The continued political pressure to lower the net migration figure means that, in the long term, a crackdown on EU migration is very likely. “It’s very hard to see where the squeeze can come from next in terms of the non-EEA migration. It’s just so tough for them to come here.

    “So it’ll be very interesting to see the model they adopt for EEA immigration. As I’ve said, they’ve squeezed the sponge dry on non-European migration.”

    Three steps for European business owners in the UK  

    • If you don’t have it, get comprehensive sickness insurance (CSI) as soon as possible. Ideally, you would have sorted this before arriving in the UK by receiving a European Health insurance card from your country of origin. But once here, there are private options available
    • Keep meticulous records of anything that could prove your residency. The Home Office, explains Beech, has a strong preference for original records
    • If you have non-EU family members, the EEA family member permit that covers them is still in operation and the Home Office is still expediting those claims

     

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  2. Clinton

    Clinton UKBF Ace Full Member

    Posts: 2,411 Likes: 755
    Why not?

    Re post-Brexit: I'm interested in arguments on why (the predominantly white) people living in the EU should get priority over higher qualified, more experienced and more capable staff/academics/entrepreneurs from the rest of the world.

    And I don't buy this nonsense about how complicated it is to get the paperwork together. Sounds like a lawyer talking up his own game. It's not half as difficult as he makes out! Sign up to immigrationboards.com and benefit from the advice I, and others, have assembled there. You don't even need a lawyer for this! You just need a large dose of common sense and a little entrepreneurial spirit.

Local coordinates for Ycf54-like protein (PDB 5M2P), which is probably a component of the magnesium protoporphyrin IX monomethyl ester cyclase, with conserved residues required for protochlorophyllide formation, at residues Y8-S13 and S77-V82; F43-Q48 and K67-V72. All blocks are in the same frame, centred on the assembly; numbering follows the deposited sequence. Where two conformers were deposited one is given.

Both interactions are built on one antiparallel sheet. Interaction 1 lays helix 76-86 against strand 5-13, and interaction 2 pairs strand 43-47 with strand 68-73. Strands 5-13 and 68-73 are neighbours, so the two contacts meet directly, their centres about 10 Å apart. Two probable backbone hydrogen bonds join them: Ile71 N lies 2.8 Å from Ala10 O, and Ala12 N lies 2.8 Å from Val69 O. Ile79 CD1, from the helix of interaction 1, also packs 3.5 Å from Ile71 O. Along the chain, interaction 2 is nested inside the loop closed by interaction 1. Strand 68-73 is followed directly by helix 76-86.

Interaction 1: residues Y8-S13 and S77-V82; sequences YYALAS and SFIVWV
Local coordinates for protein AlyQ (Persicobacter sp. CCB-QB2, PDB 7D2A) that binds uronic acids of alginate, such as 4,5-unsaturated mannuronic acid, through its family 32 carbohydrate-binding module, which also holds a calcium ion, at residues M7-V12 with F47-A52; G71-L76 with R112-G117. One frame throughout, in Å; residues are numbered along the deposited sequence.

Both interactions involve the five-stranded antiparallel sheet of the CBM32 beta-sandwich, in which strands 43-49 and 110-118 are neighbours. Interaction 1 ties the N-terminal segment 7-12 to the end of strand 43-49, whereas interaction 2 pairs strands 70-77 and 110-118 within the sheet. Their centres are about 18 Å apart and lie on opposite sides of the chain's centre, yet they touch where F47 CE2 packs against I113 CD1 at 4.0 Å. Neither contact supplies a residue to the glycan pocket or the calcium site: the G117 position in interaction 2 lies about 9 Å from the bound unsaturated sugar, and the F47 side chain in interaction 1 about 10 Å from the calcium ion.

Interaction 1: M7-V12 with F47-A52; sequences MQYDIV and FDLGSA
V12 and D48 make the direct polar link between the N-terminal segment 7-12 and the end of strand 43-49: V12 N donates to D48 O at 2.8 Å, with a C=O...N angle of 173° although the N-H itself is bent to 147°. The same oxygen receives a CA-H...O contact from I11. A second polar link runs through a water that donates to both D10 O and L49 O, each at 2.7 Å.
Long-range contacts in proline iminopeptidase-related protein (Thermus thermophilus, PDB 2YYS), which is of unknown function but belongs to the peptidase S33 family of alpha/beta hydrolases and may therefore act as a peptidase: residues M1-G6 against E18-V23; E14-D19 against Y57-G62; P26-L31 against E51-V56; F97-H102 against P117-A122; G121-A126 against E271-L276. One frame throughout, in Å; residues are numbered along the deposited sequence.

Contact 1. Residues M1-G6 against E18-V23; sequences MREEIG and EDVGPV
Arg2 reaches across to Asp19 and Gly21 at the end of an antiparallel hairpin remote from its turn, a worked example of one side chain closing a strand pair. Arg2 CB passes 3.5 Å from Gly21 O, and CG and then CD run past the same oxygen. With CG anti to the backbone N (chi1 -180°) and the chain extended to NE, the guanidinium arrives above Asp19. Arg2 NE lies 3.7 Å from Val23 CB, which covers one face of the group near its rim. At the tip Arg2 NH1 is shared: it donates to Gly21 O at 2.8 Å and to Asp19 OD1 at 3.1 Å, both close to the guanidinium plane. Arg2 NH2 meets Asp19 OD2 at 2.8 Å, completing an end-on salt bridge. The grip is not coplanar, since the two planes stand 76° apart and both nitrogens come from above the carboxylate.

I have been through the mill myself, getting together the documentation for my own application (which had some complicating factors far, far beyond the average self-employed immigrant-who-has-no-payslips issue). And I have helped others assemble the documentation they needed for ILR even under the 10 year rule and the 14 year concession!

    Trust me, getting documentary evidence to prove continuous stay for an applicant under the 14 year concession is significantly more difficult. Bear in mind that the average applicant under this concession was here illegally for most of those 14 years and devoted most of those years to assiduously getting rid of documents! But it's still possible in even those cases.

    It's not meant to be fun. But it's a piece of cake compared to the applications that non-EU immigrants go through. Stop moaning!

    Then they are not very entrepreneurial, are they?! If they were they'd just get their fingers out and get on with it. It's a bunch of documents, F*S!
     
    Last edited: Mar 24, 2017
    Posted: Mar 24, 2017 By: Clinton Member since: Jan 17, 2010
    #2
  3. Francois Badenhorst

    Francois Badenhorst Deputy Editor Staff Member

    Posts: 86 Likes: 16
    Hey Clinton, thanks for the response.

    To be clear, by "the hope" I wasn't speaking about my own opinion - but rather the hope from the immigrants themselves. Surely, you can imagine why they hope this isn't the case.

    As a non-EU migrant myself, I can tell you I've also been on the receiving end of some horrendous bureaucracy so I instinctively understand what you're talking about. I understand that what EU migrants are experiencing doesn't come even come close to what you and I and others experienced. But I must admit my experiences have made me more sympathetic, not less.

    Whether we support it or not, these people did move here under certain conditions. They built lives here, they built businesses. And now the conditions are on the cusp of potentially being altered. It's frustrating for them, as you can imagine.

    We non-EU immigrants at least knew we were gonna get shafted, these people didn't. So it's tough. You can say that's tough luck - but it doesn't change the fact that I feel sorry for them.

    But it's also frustrating because what's happening does speak toward a broader disrespect towards immigrants in the UK in general. It's as if the government sometimes forgets that we have lives and businesses etc.